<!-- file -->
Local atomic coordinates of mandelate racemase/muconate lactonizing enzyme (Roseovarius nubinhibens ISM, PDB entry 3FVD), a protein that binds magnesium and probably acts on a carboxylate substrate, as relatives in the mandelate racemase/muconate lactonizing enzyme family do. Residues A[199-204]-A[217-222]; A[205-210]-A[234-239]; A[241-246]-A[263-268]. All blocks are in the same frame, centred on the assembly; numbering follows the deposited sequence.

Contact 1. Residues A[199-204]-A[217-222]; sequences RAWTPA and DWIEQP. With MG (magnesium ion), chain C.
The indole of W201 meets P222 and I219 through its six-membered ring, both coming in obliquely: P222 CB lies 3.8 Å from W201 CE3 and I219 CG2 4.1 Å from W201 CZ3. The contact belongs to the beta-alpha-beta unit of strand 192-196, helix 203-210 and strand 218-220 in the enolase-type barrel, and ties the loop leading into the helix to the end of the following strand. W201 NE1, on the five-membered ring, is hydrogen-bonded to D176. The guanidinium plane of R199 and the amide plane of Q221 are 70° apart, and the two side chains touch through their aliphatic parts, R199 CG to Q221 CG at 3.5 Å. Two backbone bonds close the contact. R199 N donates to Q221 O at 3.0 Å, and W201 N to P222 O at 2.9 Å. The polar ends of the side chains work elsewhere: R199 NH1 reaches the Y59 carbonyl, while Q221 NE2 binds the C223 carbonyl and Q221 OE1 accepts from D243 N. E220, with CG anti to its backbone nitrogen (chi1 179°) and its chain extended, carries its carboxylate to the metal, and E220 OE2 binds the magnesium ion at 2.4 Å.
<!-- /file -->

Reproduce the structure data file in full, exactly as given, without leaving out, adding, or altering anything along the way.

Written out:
Local atomic coordinates of mandelate racemase/muconate lactonizing enzyme (Roseovarius nubinhibens ISM, PDB entry 3FVD), a protein that binds magnesium and probably acts on a carboxylate substrate, as relatives in the mandelate racemase/muconate lactonizing enzyme family do. Residues A[199-204]-A[217-222]; A[205-210]-A[234-239]; A[241-246]-A[263-268]. All blocks are in the same frame, centred on the assembly; numbering follows the deposited sequence.

Contact 1. Residues A[199-204]-A[217-222]; sequences RAWTPA and DWIEQP. With MG (magnesium ion), chain C.
The indole of W201 meets P222 and I219 through its six-membered ring, both coming in obliquely: P222 CB lies 3.8 Å from W201 CE3 and I219 CG2 4.1 Å from W201 CZ3. The contact belongs to the beta-alpha-beta unit of strand 192-196, helix 203-210 and strand 218-220 in the enolase-type barrel, and ties the loop leading into the helix to the end of the following strand. W201 NE1, on the five-membered ring, is hydrogen-bonded to D176. The guanidinium plane of R199 and the amide plane of Q221 are 70° apart, and the two side chains touch through their aliphatic parts, R199 CG to Q221 CG at 3.5 Å. Two backbone bonds close the contact. R199 N donates to Q221 O at 3.0 Å, and W201 N to P222 O at 2.9 Å. The polar ends of the side chains work elsewhere: R199 NH1 reaches the Y59 carbonyl, while Q221 NE2 binds the C223 carbonyl and Q221 OE1 accepts from D243 N. E220, with CG anti to its backbone nitrogen (chi1 179°) and its chain extended, carries its carboxylate to the metal, and E220 OE2 binds the magnesium ion at 2.4 Å.